Milly Alcock in House of the Dragon (2022)

This Face Returning to ‘House of the Dragon’ Is So Deliciously Symbolic I Might Just Lose My Mind

The layers this has!

Many fans have been hoping that season one of House of the Dragon would not be the last time we saw the faces of young Rhaenyra Targaryen and young Alicent Hightower, played by Milly Alcock and Emily Carey respectively in the first half of the show’s first season.

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Since Rhaenyra and Alicent are obviously well and truly grown, most speculated that we could have had a flashback to their girlhood together—but a weirwood dream works just as well.

Spoilers ahead for season 2, episode 3 of House of the Dragon, “The Burning Mill”

During his first night spent at Harrenhal, the largest castle in the Riverlands which has been transformed into the most perfect of Gothic locations, Daemon is plagued by a strange dream that sends him walking through the castle and then wake up in the roots of the great weirwood tree in Harrenhal’s courtyard. While it’s not yet clear what sends him this dream—his own guilt, the curse of Harrenhal, the wretchedness and weirdness of the Riverland’s, Alys Rivers, or a mix of them all—the vision he sees in it is instead impossible to misinterpret.

In his dream, Daemon enters a room where he sees a silver-haired woman sitting in front of a fire. And that woman is revealed to be none other than young Rhaenyra Targaryen, sewing little Prince Jaehaerys’s head onto his corpse and scolding Daemon for always having to step in and clean up after him. Matt Smith’s brilliant performance gifts us a harrowing look as Daemon’s response, and really, the layers in this brief interaction drive me up the walls.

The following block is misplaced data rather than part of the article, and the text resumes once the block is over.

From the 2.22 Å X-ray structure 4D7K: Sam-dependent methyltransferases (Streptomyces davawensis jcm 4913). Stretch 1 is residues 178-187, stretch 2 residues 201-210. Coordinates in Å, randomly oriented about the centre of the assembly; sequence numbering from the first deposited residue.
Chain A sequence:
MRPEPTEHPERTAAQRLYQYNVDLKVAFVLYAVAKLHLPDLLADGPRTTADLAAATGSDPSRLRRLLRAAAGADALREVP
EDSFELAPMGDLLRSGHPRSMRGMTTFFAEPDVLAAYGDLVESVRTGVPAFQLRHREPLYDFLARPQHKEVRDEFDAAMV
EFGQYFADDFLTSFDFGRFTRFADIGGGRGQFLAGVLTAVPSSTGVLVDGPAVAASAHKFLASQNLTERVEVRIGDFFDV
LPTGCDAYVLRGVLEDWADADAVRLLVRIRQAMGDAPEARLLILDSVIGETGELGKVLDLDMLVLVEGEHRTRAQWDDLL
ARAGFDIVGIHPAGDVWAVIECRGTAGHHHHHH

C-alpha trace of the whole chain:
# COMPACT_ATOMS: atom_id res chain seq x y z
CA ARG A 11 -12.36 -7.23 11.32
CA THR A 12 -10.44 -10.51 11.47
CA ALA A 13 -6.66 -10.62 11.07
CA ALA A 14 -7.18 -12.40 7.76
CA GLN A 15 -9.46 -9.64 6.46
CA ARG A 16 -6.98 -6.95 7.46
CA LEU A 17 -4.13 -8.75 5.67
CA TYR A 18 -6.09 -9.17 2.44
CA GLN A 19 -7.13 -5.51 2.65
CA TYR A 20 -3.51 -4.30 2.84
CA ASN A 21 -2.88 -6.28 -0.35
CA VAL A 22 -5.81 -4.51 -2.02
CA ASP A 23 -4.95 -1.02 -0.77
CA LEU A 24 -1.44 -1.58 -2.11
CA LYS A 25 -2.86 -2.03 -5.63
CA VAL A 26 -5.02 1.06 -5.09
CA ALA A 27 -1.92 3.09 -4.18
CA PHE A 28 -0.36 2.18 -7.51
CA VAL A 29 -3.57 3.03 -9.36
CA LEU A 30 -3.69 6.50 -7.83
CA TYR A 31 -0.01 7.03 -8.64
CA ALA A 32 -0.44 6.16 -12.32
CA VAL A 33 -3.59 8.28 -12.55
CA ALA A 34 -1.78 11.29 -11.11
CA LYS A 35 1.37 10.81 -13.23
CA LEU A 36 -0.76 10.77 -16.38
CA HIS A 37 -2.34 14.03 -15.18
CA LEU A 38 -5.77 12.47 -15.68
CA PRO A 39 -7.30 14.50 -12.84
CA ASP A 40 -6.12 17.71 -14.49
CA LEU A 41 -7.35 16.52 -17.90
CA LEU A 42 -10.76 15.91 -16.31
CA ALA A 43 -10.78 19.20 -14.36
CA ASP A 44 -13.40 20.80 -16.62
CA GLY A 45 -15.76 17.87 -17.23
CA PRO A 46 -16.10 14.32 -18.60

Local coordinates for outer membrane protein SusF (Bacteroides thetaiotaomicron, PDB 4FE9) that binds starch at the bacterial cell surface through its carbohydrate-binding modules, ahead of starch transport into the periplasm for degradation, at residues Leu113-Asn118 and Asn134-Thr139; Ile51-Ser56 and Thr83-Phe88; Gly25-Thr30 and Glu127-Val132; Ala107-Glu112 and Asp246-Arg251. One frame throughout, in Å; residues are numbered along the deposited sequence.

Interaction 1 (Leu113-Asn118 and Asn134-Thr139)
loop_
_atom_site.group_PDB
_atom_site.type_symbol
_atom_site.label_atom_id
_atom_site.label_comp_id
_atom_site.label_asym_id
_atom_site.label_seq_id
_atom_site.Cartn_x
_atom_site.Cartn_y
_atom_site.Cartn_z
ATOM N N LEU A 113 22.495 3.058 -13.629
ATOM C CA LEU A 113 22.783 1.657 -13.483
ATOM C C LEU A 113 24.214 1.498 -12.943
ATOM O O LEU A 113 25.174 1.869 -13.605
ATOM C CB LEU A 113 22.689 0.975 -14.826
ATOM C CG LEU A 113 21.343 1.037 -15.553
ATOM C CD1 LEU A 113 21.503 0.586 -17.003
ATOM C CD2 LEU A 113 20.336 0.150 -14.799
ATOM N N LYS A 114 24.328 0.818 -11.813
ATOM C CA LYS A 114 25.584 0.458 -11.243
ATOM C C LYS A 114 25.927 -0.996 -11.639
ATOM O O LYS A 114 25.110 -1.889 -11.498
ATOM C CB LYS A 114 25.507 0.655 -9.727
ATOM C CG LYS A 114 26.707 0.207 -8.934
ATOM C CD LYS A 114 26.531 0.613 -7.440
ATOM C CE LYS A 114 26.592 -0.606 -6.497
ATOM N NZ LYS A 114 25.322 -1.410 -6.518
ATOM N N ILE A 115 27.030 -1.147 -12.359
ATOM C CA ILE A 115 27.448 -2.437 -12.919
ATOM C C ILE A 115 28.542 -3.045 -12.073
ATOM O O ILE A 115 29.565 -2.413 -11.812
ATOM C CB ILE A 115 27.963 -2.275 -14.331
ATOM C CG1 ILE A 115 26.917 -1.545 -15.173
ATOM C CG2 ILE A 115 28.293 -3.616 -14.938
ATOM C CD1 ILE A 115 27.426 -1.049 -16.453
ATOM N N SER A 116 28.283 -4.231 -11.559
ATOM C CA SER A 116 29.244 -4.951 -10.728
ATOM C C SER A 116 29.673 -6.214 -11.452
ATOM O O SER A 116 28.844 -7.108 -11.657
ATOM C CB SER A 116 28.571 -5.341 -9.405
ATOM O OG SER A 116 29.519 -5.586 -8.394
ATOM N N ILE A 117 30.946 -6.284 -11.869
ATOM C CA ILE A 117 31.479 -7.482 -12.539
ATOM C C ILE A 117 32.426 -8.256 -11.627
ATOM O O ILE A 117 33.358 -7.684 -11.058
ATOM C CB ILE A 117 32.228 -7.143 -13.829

It’s a representation of Daemon’s guilt over his part in the events of Blood and Cheese, of course, but the fact that he sees Rhaenyra as she was when she was a teenager instead of the adult woman he married is so significant. Does he miss a time when things were simpler? When Viserys was alive since his most complex relationship arguably remains the one with his now-dead brother? Is it a symbol of his desperate but also misguided desire to be loved? 

Possibly, but it’s also undeniable that a younger Rhaenyra was easier to manipulate—she idolized Daemon and put him on a pedestal which is something that adult Rhaenyra doesn’t do anymore, as she herself said during their fight in last week’s episode that actually drove Daemon to Harrenhal. 

A grown-up Rhaenyra, who incidentally doesn’t share Daemon’s thirst for war, is harder to control which is something that doesn’t quite help a man who is going around and making people call him “Your Grace”—the title meant for the ruler of the Seven Kingdoms, who he is not.

Still, whatever your interpretation of the scene might be, I think we can all agree that it was great to see Milly Alcock back in Westeros again. Here’s to hoping this might not be the only time!

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Benedetta Geddo
Benedetta (she/her) lives in Italy and has been writing about pop culture and entertainment since 2015. She has considered being in fandom a defining character trait since she was in middle school and wasn't old enough to read the fanfiction she was definitely reading and loves dragons, complex magic systems, unhinged female characters, tragic villains and good queer representation. You’ll find her covering everything genre fiction, especially if it’s fantasy-adjacent and even more especially if it’s about ASOIAF. In this Bangtan Sonyeondan sh*t for life.